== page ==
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'[EE]: Mucho gracias on low current IR decoder'
2003\04\24@192739 by Alex Kilpatrick

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Last week I was soliciting help for finding a low-current IR decoder.
Several people replied with creative schemes to control the decoder via
the PIC.  Some wonderful soul, however, told me about a device that
consumes only .2 mA instead of the typical 2-3 mA.  It is from Sharp,
and the reason I never found it before was that it was classified as a
"remote control receiver," instead of an IR decoder.  However, it is
pretty much a drop-in replacement for the Panasonic IR decoder, except
it only consumes a *tenth* of the current (and power and gnd are
switched).
This device has allowed my project to go from ~3.5 mA constant current
to .4 mA constant.  This gets me down to coin battery territory, which
is drops my overall weight by a lot (I was using a 9V before).  This is
for a wearable device, so weight is a huge deal.
I wish I remembered who suggested this device, but I want to express my
sincere thanks to them and to everyone else on the list who helps out.
The PICLIST is a wonderful resource!
Alex

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2003\04\24@203419 by Timothy Box

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Alex

Glad you found it useful. In the device I used it in I got the current down
to  <80 ua (depending on lighting)

And the maths indicate 3+ years from a 1/2 AA Lithium (if you can believe
the battery rating)

Tim

{Original Message removed}

2003\04\25@005336 by Alex Kilpatrick

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> -----Original Message-----
> From: Timothy Box [spam_OUTtimTakeThisOuTspamTJBSYSTEMS.COM]
> Sent: Thursday, April 24, 2003 7:34 PM
> To: .....PICLISTKILLspamspam@spam@MITVMA.MIT.EDU
> Subject: Re: [EE]: Mucho gracias on low current IR decoder
>
>
> Alex
>
> Glad you found it useful. In the device I used it in I got
> the current down to  <80 ua (depending on lighting)
>
How in the world did you do that?  The specs say 200 uA with no light
input.

Alex

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2003\04\25@011019 by Herbert Graf

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> > Glad you found it useful. In the device I used it in I got
> > the current down to  <80 ua (depending on lighting)
> >
>
> How in the world did you do that?  The specs say 200 uA with no light
> input.

       Probably by only having it on for certain periods of time. TTYL

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2003\04\25@023333 by Timothy Box

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Alex

As the other user said by only having it on for about a 1/3 duty.

It is however not as simple as that. The job was to look out for IR signals
that had a signal frequ of about 12 hz so by turning on the IR device, then
going to sleep with interrupts enabled you get woken when ever there is an
IR signal. After a set period the PIC wakes from its nap and turns the
device off again. When it wakes it looks to see what woke it IR signal or
sleep ending. If it was the IR signal it checks for it's validity and either
handles it or goes back to sleep.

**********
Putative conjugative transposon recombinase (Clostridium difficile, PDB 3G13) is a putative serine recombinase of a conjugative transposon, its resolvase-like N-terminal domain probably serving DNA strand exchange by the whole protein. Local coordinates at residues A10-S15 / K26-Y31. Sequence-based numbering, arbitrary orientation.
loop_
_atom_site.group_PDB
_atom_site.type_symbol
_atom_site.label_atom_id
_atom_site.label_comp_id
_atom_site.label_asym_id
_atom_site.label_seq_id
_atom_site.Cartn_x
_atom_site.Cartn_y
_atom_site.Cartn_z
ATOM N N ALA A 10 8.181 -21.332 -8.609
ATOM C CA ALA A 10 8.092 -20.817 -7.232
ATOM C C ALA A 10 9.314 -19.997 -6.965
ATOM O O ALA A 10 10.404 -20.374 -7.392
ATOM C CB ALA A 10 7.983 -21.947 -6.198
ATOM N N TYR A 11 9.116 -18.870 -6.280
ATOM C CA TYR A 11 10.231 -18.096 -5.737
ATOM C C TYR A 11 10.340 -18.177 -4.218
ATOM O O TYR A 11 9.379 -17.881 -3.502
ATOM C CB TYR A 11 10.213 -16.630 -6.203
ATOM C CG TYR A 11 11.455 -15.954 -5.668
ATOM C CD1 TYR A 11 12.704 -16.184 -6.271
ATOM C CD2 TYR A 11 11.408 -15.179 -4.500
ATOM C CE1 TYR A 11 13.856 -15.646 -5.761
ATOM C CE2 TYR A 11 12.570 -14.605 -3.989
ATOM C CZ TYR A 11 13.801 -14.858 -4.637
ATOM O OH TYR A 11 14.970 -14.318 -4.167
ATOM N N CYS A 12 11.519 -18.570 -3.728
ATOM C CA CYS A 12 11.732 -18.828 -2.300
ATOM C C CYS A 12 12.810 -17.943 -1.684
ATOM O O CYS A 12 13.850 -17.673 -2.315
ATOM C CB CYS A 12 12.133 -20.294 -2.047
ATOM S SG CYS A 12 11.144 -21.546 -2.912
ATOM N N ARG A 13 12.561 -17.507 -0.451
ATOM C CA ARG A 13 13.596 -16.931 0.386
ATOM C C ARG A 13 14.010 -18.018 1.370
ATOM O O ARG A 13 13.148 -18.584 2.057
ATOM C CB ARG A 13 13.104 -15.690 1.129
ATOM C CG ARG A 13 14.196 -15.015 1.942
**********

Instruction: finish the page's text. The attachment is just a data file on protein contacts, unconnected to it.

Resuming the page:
The big problem arises in that the IR device has a period of instability
where it sets the OUT signal low for a period and then jumps around while it
stabilises. This period depends on the lighting conditions, with High Feg
flororesant lighting upsetting it most.

You could just monitor the signal and wait until it has settled but that
takes PIC power. Or you could sleep for what you find to be the longest
period that you would find this instability. The trouble with that is, this
period varies from about 15ms up to 140ms, so a lot of wasted energy could
be used unnecessarily.

So what I did was write the code to analyse the signal to establish when the
device had settled whilst spending most of its time asleep.

As the product was a security device, you could not have it being disabled
just by someone holding a TV IR remote control button down. So it can also
detect interference and identify what type of interference it was. Bad
lighting or IR jamming and react accordingly.

BTW the devices are very sensitive and I can trigger it from over 40' away.

I would see that in your application, if you were looking to set up a two
way coms between devices. One would be powered all the time and periodically
sending out signals at say 12 hz and all the time looking for a reply from
the mobile unit.

The mobile unit could do as mine did just look out for that signal using min
power when it found it could then power up full time and start some serous
coms going.

As an aside I would look at using the new 18F1320 as it is a really low
power device with just about no latency while it powers up from sleep. (the
rc clock taking over until the main one settles)


If it would help I can send you the code.

Tim




> {Original Message removed}

2003\04\27@111733 by Alex Kilpatrick

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> -----Original Message-----
> From: Timothy Box [EraseMEtimspam_OUTspamTakeThisOuTTJBSYSTEMS.COM]
> Sent: Friday, April 25, 2003 1:35 AM
> To: PICLISTspamspam_OUTMITVMA.MIT.EDU
> Subject: Re: [EE]: Mucho gracias on low current IR decoder
>
>
>
> As an aside I would look at using the new 18F1320 as it is a
> really low power device with just about no latency while it
> powers up from sleep. (the rc clock taking over until the
> main one settles)
>
>
> If it would help I can send you the code.
>
> Tim
>
Thanks, but I mainly wanted low power to be able to use coin batteries
(for weight).  I don't need extreme lifetimes.  At 400 uA, I should get
in the neighborhood of 1000 hours with two 200 mA-H coin batteries.
That is more than enough.  I would be happy if it lasted a month.

Alex

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